Mangroves are a natural shield against typhoons in the Philippines

July 30, 2018 - 5:45 PM
The Mangrove River Park in Palawan (Stock photo/ Pixabay)

An environmental group has called for the rebuilding of mangrove forests throughout the Philippines saying that these coastal trees are an effective shield against the wrath of typhoons that hit the country annually.

Conservation International-Philippines shared in a Facebook video on July 26, World Mangrove Day, how mangrove forests can protect coastal villages from strong typhoons.

Mangrove Forests Save Lives in Tropical Storms

Happy World Mangrove Day! With our support, the community of Silonay is reclaiming their once-abundant mangrove forests by establishing an “ecopark”, restoring and protecting a critical piece of their culture while preparing for the impacts of climate change #WorldMangroveDay

Posted by Conservation International – Philippines on Wednesday, July 25, 2018

The US-based organization featured the Silonay Mangrove Conservation Area in Oriental Mindoro, which was one of the places in the country that CI had helped rebuild.

“With our support, the community of Silonay is reclaiming their once-abundant mangrove forests by establishing an ‘ecopark,’ restoring and protecting a critical piece of their culture while preparing for the impacts of climate change,” CI-Philippines said.

The small town, which is situated on an island, relies heavily on its mangroves to protect them against storm surges, the NGO said.

“Like many coastal areas, the village of Silonay remains vulnerable to strong storms and fishery collapse fueled by climate change. Protecting mangroves and replanting deforested areas represents an investment in the community’s future, according to local leaders,” author-photographer Kimberly Hoong wrote.

Similarly, a coastal town in Eastern Samar was also saved by mangroves during the onslaught of Super Typhoon Yolanda in 2013, considered to be the strongest tropical cyclone recorded.

The municipality of General MacArthur was featured in an article from Public Radio International because it was protected from the storm surges by mangroves compared to neighboring towns.

Sadly, PRI states that more than 70% of the native mangroves in the Philippines has already been destroyed between 1918 and 1994, mainly due to coastal development.

Importance of mangroves

Mangrove ecosystems are among the most “misunderstood” treasures of the country, despite its many benefits to the environment, based on CI-Philippines.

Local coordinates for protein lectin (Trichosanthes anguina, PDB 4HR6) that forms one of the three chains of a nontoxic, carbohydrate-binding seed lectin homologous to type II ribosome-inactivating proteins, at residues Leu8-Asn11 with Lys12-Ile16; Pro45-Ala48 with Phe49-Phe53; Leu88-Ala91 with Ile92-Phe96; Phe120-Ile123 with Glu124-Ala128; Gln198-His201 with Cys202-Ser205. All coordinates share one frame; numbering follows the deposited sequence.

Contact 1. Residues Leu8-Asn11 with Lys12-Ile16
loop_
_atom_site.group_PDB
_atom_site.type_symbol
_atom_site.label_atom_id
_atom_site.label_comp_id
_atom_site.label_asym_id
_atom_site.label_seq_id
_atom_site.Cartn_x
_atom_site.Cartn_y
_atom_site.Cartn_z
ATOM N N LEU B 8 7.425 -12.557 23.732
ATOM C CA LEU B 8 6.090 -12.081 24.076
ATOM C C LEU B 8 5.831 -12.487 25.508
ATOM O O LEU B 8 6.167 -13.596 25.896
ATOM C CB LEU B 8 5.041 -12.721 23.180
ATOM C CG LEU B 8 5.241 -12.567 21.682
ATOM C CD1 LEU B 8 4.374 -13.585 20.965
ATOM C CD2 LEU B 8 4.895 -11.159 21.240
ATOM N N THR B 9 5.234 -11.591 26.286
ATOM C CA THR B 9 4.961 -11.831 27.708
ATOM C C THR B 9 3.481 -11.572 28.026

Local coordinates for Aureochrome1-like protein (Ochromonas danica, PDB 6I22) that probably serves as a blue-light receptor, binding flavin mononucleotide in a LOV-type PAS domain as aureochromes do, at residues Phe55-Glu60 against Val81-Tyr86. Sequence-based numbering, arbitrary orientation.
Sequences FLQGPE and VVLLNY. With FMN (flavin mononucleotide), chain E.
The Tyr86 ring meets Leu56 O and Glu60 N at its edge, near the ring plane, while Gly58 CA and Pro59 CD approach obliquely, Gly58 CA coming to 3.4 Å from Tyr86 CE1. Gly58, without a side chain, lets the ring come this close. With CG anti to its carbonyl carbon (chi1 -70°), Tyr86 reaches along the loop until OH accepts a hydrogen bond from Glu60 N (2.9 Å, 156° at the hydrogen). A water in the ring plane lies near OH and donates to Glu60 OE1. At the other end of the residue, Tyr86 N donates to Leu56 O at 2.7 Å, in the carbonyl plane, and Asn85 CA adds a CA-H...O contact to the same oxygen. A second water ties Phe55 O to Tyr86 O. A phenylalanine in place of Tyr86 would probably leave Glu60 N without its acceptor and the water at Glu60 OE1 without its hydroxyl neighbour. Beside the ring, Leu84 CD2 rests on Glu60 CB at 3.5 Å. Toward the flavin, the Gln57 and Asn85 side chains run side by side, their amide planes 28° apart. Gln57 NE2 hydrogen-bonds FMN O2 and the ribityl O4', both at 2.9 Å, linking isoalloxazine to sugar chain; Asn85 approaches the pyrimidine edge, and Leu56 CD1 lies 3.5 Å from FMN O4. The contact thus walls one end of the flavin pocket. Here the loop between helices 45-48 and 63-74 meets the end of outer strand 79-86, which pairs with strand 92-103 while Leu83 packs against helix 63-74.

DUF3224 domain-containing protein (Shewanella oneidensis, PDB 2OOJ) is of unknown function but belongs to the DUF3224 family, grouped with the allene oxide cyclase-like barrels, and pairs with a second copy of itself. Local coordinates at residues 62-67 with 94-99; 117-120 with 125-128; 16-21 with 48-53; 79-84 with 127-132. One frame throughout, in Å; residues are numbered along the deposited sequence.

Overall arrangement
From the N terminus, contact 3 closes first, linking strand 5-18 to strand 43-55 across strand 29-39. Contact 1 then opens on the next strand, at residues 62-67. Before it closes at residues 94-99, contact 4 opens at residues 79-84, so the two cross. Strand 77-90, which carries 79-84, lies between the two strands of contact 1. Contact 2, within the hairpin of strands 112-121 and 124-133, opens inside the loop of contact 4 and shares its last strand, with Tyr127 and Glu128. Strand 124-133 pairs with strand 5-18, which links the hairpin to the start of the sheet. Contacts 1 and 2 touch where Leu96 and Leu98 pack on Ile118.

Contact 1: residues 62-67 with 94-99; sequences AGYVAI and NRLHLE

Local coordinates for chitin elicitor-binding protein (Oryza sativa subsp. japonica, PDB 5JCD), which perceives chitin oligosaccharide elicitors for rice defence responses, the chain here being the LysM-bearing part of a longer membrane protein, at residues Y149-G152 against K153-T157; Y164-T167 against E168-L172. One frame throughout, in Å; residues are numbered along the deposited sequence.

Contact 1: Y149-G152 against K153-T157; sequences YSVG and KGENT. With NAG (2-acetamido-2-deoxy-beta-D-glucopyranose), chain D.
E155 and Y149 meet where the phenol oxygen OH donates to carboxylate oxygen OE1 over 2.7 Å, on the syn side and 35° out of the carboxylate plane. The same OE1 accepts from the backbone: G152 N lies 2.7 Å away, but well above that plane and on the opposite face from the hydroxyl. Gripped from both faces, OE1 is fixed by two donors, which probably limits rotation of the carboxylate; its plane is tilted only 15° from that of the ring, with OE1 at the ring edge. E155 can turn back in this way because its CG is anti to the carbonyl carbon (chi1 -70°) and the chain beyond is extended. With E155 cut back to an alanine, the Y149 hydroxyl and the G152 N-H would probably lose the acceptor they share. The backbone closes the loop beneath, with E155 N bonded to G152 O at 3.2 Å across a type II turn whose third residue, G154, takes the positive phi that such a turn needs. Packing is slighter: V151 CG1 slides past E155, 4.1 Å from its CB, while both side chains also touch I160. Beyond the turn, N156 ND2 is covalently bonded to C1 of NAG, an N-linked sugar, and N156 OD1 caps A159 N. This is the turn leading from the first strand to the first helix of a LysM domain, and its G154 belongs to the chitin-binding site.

Mangroves are “stubborn, shrub-like trees that grow exclusively in coastal waters” that are strong enough to “endure the persistent battering of waves typical of the intertidal regions where they put down roots.”

“They act as buffers to storm surges, forming a natural barrier between the ocean and the people who live on land, breaking waves and limiting the impact of heavy winds,” CI explained in its website.

While this type of forest only covers 0.1% of Earth’s land surface, its trees can store 10 times more carbon than terrestrial forests and twice than a salt marsh.

Mangroves also provide the shape of the coastline, which the Philippines is considered to have one of the longest in the world, and help keep the coast from erosion and prevent coral bleaching.

Moreover, these plants are also among the most diverse with 70 species found in 136 nations in the world.

Government conservation efforts

The rapid depletion of these trees is not only happening across the world with a rate of 1 to 2% being lost per year, which CI deemed to be “faster than any other type of forest.”

In 2016, the Department of Environment and Natural Resources reportedly restored mangrove and natural beach forests that were part of the coastal areas battered by the strong winds of Typhoon Yolanda.

Aside from DENR, there were other rehabilitation projects for mangroves in the country in the previous years, but many had failed due to “inappropriate species and sites” used, based on a study in 2013.

The study called “Philippines’ Mangrove Ecosystem: Status, Threats and Conservation,” stated the lack of awareness and implementation of laws as among the issues that impede mangrove rehabilitation.

The researchers identified that community involvement is a key to restoring the lost mangroves.

“Involving the community is a more sustainable approach to reforestation and maintenance of existing resources because participatory approaches empower local communities to contribute more effectively to forest management,” the study said.